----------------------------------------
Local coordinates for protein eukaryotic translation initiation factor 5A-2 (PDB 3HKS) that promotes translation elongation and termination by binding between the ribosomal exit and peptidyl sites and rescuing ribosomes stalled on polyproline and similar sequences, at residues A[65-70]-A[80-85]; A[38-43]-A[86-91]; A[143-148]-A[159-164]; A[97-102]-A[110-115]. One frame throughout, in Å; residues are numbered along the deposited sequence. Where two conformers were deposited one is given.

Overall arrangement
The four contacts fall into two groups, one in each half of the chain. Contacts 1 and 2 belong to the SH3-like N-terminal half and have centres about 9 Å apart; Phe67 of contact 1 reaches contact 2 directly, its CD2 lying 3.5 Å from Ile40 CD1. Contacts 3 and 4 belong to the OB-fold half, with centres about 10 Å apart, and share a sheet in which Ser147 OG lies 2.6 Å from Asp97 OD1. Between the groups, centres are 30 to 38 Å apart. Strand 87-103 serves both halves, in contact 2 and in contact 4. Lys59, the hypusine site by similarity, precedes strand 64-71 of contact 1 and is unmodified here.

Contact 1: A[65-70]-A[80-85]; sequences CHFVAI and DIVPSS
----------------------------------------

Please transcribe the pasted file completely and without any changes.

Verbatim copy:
Local coordinates for protein eukaryotic translation initiation factor 5A-2 (PDB 3HKS) that promotes translation elongation and termination by binding between the ribosomal exit and peptidyl sites and rescuing ribosomes stalled on polyproline and similar sequences, at residues A[65-70]-A[80-85]; A[38-43]-A[86-91]; A[143-148]-A[159-164]; A[97-102]-A[110-115]. One frame throughout, in Å; residues are numbered along the deposited sequence. Where two conformers were deposited one is given.

Overall arrangement
The four contacts fall into two groups, one in each half of the chain. Contacts 1 and 2 belong to the SH3-like N-terminal half and have centres about 9 Å apart; Phe67 of contact 1 reaches contact 2 directly, its CD2 lying 3.5 Å from Ile40 CD1. Contacts 3 and 4 belong to the OB-fold half, with centres about 10 Å apart, and share a sheet in which Ser147 OG lies 2.6 Å from Asp97 OD1. Between the groups, centres are 30 to 38 Å apart. Strand 87-103 serves both halves, in contact 2 and in contact 4. Lys59, the hypusine site by similarity, precedes strand 64-71 of contact 1 and is unmodified here.

Contact 1: A[65-70]-A[80-85]; sequences CHFVAI and DIVPSS